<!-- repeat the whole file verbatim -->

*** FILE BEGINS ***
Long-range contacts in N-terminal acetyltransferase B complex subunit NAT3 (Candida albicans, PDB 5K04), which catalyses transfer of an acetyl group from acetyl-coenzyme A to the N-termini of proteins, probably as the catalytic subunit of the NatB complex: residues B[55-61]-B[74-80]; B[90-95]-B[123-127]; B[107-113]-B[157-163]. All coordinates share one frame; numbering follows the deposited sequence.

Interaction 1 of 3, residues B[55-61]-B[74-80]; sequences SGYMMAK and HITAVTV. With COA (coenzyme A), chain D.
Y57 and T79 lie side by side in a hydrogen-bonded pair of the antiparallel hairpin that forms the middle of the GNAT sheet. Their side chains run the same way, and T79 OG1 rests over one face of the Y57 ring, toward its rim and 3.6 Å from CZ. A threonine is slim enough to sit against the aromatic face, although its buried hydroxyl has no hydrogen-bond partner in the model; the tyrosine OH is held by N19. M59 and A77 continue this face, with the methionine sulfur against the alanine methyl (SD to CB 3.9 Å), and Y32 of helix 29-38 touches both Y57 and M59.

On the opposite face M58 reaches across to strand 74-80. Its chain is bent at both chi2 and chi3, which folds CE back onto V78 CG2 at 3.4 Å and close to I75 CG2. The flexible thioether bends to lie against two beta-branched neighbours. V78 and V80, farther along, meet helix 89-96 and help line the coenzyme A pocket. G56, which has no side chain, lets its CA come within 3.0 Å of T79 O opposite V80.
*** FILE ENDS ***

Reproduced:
Long-range contacts in N-terminal acetyltransferase B complex subunit NAT3 (Candida albicans, PDB 5K04), which catalyses transfer of an acetyl group from acetyl-coenzyme A to the N-termini of proteins, probably as the catalytic subunit of the NatB complex: residues B[55-61]-B[74-80]; B[90-95]-B[123-127]; B[107-113]-B[157-163]. All coordinates share one frame; numbering follows the deposited sequence.

Interaction 1 of 3, residues B[55-61]-B[74-80]; sequences SGYMMAK and HITAVTV. With COA (coenzyme A), chain D.
Y57 and T79 lie side by side in a hydrogen-bonded pair of the antiparallel hairpin that forms the middle of the GNAT sheet. Their side chains run the same way, and T79 OG1 rests over one face of the Y57 ring, toward its rim and 3.6 Å from CZ. A threonine is slim enough to sit against the aromatic face, although its buried hydroxyl has no hydrogen-bond partner in the model; the tyrosine OH is held by N19. M59 and A77 continue this face, with the methionine sulfur against the alanine methyl (SD to CB 3.9 Å), and Y32 of helix 29-38 touches both Y57 and M59.

On the opposite face M58 reaches across to strand 74-80. Its chain is bent at both chi2 and chi3, which folds CE back onto V78 CG2 at 3.4 Å and close to I75 CG2. The flexible thioether bends to lie against two beta-branched neighbours. V78 and V80, farther along, meet helix 89-96 and help line the coenzyme A pocket. G56, which has no side chain, lets its CA come within 3.0 Å of T79 O opposite V80.